Basics: White female, making less than $35,000 working as a library assistant. The 55-year-old wants to retire, but there’s no chance of that happening anytime soon. When it comes to baby boomers (those born between 1946 and 1964), the Kent resident says they shouldn’t hold their breaths waiting for a pension check to show up in the mailbox. Those days, for many, are over.
How have your retirement plans changed over the years? “I’m afraid the luxury of retirement is something that is out of reach for our generation. I think that our parents’ generation are going to end up being the only ones that will ever get to retire. Our generation will be working until we die and that’s going to have a huge impact on the younger generation, because there won’t be jobs available to them while they wait for our generation to leave our jobs.
“There will be no retirement for our generation. That’s gone forever. No Social Security, no public pensions, none of that. Those things are going to disappear very soon and we’ll be left to our own devices. …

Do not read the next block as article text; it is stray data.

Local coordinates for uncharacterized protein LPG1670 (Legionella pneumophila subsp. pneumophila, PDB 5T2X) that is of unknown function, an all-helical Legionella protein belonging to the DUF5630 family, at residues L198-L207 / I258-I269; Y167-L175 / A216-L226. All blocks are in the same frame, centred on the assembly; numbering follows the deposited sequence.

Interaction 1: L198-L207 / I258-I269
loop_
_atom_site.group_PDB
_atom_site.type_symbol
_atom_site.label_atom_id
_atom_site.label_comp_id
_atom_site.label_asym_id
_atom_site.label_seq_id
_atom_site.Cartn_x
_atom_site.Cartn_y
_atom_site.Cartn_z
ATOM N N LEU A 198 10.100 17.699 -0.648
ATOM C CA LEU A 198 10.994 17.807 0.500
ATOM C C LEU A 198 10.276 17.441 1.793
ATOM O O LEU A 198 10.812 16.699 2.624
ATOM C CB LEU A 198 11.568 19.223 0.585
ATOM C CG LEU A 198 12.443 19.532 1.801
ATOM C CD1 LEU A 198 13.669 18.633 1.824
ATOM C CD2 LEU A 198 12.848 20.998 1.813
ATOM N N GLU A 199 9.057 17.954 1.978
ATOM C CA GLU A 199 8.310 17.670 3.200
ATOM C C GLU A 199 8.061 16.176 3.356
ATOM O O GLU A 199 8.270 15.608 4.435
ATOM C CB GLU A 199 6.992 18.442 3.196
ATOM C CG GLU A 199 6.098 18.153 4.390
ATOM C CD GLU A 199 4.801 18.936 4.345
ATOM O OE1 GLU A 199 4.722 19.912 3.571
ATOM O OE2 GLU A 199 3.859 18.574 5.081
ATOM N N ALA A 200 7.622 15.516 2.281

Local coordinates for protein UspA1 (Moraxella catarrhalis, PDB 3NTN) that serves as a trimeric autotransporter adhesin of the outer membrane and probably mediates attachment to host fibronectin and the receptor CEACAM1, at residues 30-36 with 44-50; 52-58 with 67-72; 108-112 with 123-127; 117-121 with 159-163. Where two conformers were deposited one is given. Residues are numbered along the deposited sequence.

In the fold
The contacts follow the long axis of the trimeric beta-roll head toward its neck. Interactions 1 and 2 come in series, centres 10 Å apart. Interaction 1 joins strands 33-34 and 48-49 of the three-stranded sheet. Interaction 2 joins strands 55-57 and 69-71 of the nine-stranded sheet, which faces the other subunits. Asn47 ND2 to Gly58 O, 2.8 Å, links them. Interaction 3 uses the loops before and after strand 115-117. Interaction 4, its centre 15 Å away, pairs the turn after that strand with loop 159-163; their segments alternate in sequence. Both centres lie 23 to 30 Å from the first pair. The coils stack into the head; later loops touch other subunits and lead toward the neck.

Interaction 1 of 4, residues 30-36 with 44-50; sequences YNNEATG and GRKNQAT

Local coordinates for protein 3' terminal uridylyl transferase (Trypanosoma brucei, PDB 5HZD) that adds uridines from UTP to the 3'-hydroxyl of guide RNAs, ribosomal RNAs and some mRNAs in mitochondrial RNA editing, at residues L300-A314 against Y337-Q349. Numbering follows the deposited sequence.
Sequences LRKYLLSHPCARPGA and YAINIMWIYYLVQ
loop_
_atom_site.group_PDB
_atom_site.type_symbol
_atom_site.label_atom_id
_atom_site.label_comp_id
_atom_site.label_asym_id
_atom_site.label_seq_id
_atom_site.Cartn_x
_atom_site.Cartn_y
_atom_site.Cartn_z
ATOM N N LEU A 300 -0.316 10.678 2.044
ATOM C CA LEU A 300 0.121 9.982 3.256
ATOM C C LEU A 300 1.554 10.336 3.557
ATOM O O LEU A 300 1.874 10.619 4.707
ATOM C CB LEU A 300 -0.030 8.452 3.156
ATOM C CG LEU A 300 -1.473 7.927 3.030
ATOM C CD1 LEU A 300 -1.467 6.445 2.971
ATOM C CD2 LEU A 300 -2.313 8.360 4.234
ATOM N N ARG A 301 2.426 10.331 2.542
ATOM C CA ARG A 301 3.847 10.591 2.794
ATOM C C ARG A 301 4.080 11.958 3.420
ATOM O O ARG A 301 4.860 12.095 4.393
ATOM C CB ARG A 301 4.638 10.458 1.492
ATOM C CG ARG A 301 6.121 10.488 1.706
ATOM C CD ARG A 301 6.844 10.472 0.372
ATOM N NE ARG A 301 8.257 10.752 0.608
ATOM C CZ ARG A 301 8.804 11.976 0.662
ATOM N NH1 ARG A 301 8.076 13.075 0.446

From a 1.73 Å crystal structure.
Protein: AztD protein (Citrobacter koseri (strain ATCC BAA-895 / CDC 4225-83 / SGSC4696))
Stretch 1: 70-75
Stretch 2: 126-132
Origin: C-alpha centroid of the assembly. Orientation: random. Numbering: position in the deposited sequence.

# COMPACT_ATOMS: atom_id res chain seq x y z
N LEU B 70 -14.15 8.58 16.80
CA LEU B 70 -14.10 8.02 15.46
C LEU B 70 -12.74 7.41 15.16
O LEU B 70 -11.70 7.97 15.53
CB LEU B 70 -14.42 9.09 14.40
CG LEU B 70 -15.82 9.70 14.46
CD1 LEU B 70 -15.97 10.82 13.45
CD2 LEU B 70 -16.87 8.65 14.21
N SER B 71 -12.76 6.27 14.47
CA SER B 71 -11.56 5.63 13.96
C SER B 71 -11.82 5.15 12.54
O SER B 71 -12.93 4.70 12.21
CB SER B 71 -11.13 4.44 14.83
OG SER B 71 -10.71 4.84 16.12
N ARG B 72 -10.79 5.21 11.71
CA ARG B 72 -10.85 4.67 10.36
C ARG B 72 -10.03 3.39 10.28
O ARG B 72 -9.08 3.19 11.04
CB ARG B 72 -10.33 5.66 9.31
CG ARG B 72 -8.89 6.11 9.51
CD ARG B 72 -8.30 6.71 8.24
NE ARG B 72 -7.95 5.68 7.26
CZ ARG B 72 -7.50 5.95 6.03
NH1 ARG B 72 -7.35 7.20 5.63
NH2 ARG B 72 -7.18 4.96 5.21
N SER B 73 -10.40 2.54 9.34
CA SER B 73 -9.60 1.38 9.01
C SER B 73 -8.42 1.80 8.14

“Sucks, but … that’s the new normal for the boomer generation.”
Will you have enough? “I’m on the Ohio Public Employee Retirement System, but I don’t have an annuity, 401K or a Roth [IRA]. I’ll get 66 percent of my final salary, which is nothing because I haven’t had a raise in so long. But I worry. … I was raised that when you retire, you will have a pension and didn’t need all that extra nonsense. But now when I’m at the supermarket and standing in line looking at all of the magazines and tabloids … every single one says you have to have at least a million dollars to retire.
“I’m never going to have a million dollars. Who are we kidding?”
You want to retire. Where will you be in 10 years? She’ll be 65, and probably still working.
“A lot of people my age are saying, ‘I don’t think I can ever retire.’ In fact, almost every person I know who is around my age has said, ‘Retirement? That’s not going to happen. …’
“And that is probably what is going to happen to my generation. We won’t have the luxury of retirement. We will work until we die.”
America Today project seeks citizen input
This project opens journalism to a two-way street. In the hope of learning what you’re thinking and getting citizens more involved in our stories, we’ve added an interactive experiment: We are offering you an opportunity to answer some of the same tough questions we are posing to citizens in the America Today series.
In addition to the traditional Ohio.com comment page, the newspaper is partnering with the Civic Commons, an online organization that encourages respectful and informed debate of tough issues from a variety of perspectives and experiences.
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